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Transcript of doorstop interview: Canberra: 1 March 2017: penalty rates;

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SUBJECT/S: Penalty Rates

NICK CHAMPION: The Government began this week and the Prime Minister began this week by telling parliament that over 600,000 workers are going to suffer penalty rate cuts as a result of the decision of the Fair Work Commission. A decision that was cheered on by the Government with over 60 Liberal MPs in the run up to this decision backing in cuts to penalty rates. All week we've seen Liberal Party backbenchers say that it's a gift, we've seen Liberal Party Ministers say that, because they work or own a small business, that they back in these cuts. We've seen Liberal backbencher after Liberal backbencher on Sky News and ABC backing in these unfair cuts.

The Prime Minister could stop these cuts if he wished to. The Prime Minister has the power to. The Parliament has the authority to. But they choose not to save the pay and conditions of 600,000 workers in this country. That is not my figure that is the Prime Minister's figure. It is the figure the Prime Minister used on Monday.

What we have is a Government beset by division, they desperately want to implement this WorkChoices style cut. But half of them have the courage to admit it and the other half are dissembling and desperately trying to spin their way out of this brutal attack on working people's condition. So we're going to stand strong with the service workers of this country, protecting their wages and conditions and we're going to continue our protection of people’s penalty rates. We will do it in this Parliament and we will do it at the next election and we will get the right result for Australian workers.

JOURNALIST: The Government has consistently turned around and said that it's Labor's fault and that Bill Shorten appointed the Commissioner before the inquiry. Why do you think the Fair Work Commission decided to cut penalty rates?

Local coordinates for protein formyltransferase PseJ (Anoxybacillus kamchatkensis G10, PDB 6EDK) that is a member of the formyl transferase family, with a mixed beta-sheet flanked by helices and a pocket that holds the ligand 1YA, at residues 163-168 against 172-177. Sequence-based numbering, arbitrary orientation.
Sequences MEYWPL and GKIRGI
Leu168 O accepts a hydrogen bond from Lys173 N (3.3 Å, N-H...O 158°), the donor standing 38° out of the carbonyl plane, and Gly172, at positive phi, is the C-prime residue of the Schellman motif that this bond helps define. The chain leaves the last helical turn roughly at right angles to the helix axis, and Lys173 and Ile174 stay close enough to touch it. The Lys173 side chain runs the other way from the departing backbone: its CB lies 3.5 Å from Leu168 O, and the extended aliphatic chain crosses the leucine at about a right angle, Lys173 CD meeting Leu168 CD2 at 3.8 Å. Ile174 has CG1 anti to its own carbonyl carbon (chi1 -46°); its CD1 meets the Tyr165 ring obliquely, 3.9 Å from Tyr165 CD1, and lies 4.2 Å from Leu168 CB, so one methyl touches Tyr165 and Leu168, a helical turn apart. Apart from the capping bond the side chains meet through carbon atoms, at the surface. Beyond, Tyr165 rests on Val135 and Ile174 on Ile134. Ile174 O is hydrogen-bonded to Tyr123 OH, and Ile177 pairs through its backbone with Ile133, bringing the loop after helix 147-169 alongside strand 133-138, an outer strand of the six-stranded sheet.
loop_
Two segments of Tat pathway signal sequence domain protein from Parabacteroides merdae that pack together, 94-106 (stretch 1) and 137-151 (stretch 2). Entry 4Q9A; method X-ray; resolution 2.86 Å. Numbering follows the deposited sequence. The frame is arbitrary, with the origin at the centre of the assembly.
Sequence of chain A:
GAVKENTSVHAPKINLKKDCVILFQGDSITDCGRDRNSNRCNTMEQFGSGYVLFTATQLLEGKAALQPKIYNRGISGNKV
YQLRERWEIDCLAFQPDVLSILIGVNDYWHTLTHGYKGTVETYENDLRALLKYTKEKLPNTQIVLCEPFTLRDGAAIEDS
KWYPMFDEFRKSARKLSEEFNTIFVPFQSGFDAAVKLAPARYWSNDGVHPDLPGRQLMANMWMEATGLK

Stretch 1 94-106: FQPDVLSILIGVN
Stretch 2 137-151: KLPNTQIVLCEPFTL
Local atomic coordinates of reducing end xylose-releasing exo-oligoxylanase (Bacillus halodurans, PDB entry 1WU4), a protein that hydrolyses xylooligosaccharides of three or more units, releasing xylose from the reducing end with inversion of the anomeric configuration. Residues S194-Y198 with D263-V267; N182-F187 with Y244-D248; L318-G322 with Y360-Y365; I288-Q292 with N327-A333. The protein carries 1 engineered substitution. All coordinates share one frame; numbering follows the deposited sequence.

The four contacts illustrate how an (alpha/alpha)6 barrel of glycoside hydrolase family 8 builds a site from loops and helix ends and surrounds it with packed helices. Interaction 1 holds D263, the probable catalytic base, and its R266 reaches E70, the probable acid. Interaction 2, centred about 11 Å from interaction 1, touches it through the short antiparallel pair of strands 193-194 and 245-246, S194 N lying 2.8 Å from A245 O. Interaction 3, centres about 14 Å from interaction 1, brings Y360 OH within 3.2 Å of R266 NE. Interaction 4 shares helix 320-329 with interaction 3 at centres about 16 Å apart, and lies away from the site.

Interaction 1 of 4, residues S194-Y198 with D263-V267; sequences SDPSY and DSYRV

CHAMPION: Fair Work Commission and its predecessor the IRC don't get every decision right. In 1991 I think Kelty and Keating had to change a decision relating to enterprise bargaining. So they don't get every decision right over the history of their existence. Where they don't get things right you would expect strong leadership, and that's what Bill Shorten’s showing. Protecting people's wages and conditions. Protecting people who work in cafes, people who work in pubs, and people who work in shops. These are the service workers of our country and increasingly the face of a modern workforce and they deserve the protection of their wages and conditions.

JOURNALIST: What do you make of this suggestion that the harm could be mitigated by grandfathering?

CHAMPION: These sorts of provisions that are thrown up by the Government are part of a desperate dissembling the Government. A desperate attempt to try and spin their way out of what is a brutal cut. If you had some sort of grandfathered provision it would be an administrative mess and it would not please the Liberal Party backbench and their backers who want to cut rates. So what you would find is that old workers on grandfathered rates would be displaced by new workers on the lower rate. Everybody knows that would be the practical effect of it. The story of today is that you can't fix a cut to penalty rates except by passing legislation to prevent it.